The EXPERTS series of articles are dedicated to deeper exploration of topics unearthed in our conversations, or topics that have arisen out of the larger discussion of policing in the U.S. If you have an idea for a story that will fit in this section, contact me, or leave a comment here.
Recently, an article by Ronald G. Fryer found no statistical differences between White, Black,or Hispanic individuals in the use of lethal force by police. Fryer, an Economics Professor at Harvard, based most findings on 4 sources of data: Information from New York City's Stop, Question, and Frisk Program The Police-Public Contact Survey Police reporting in … Continue reading James Buehler: Data and Disparity
Robert Kane is a Criminology professor at Drexel University. Recently, Kane and his two study partners conducted an experiment to research a person's ability to process information after being tased. If a person has reduced cognitive function, they may not properly understand their Miranda rights, which has implications for private citizens, and for our legal … Continue reading Robert Kane: Tased and Confused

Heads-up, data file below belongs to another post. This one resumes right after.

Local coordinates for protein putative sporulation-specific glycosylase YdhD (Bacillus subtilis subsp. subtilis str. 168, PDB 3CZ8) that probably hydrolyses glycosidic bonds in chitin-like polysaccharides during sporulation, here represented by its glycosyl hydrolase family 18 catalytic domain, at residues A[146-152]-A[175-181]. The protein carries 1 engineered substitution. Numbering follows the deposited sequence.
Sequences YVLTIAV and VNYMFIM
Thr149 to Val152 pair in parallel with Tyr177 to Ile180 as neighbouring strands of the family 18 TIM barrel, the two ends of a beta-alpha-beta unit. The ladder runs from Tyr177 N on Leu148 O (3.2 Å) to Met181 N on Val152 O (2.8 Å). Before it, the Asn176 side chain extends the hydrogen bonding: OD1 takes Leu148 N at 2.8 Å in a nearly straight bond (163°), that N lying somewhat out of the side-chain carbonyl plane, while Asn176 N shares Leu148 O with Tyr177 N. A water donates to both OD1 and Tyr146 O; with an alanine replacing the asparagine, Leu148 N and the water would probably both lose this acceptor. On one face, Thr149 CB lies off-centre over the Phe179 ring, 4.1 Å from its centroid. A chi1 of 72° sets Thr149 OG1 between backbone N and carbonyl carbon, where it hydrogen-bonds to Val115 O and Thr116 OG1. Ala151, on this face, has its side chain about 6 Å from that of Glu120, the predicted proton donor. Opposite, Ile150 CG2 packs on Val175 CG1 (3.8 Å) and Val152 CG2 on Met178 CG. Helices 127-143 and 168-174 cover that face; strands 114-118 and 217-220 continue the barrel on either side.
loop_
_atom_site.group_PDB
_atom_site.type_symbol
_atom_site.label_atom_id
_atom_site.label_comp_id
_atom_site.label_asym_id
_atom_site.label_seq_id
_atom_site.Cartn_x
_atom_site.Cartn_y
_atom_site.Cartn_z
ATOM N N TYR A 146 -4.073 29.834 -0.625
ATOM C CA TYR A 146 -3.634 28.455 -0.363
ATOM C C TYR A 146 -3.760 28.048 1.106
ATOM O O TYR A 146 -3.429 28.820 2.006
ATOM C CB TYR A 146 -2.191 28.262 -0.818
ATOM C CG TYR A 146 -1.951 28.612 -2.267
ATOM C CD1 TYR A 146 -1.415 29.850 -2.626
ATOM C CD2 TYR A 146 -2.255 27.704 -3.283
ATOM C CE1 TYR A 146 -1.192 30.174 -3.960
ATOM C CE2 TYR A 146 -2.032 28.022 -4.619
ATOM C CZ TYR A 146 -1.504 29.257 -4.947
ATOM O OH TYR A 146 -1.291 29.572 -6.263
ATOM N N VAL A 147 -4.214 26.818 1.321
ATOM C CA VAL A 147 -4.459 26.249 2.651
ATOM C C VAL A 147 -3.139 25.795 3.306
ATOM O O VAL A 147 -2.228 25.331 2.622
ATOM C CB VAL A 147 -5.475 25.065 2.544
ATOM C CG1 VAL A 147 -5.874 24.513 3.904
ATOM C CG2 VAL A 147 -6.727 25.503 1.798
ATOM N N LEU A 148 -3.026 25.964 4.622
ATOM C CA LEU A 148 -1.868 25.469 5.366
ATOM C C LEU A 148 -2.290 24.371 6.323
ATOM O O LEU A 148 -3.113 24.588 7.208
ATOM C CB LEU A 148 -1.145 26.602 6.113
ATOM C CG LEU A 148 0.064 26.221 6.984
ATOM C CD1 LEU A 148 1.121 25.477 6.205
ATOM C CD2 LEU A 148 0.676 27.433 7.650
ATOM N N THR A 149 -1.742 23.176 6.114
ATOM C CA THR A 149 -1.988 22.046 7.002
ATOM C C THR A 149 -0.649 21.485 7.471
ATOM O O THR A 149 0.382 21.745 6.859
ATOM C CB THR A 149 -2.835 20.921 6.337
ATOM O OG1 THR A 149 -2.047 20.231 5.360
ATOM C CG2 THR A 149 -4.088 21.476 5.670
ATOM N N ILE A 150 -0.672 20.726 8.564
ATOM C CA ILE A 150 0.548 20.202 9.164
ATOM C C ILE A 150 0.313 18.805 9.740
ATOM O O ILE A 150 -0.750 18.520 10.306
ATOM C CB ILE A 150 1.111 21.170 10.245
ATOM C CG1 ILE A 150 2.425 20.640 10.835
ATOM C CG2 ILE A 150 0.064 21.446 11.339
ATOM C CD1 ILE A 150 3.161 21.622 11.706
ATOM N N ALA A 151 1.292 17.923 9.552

The information in this article came from a recent interview with Candace McKinley, the Executive Director of Roots of Justice, and a legal rights advisor with Up Against the Law. Part one outlined the basic rights a person has when interacting with police officers. This article contains some basic advice for protesting and also for recording police … Continue reading Candace McKinley: Know Your Rights pt. 2
Experts is a series within this project that explores specific themes that emerge from personal stories. This article covers some basic rights people in the U.S. have when interacting with law enforcement. Part two gives some tips to protesters and video recorders. Candace McKinley is the Executive Director of Roots of Justice, an organization that trains … Continue reading Candace McKinley: Know Your Rights pt. 1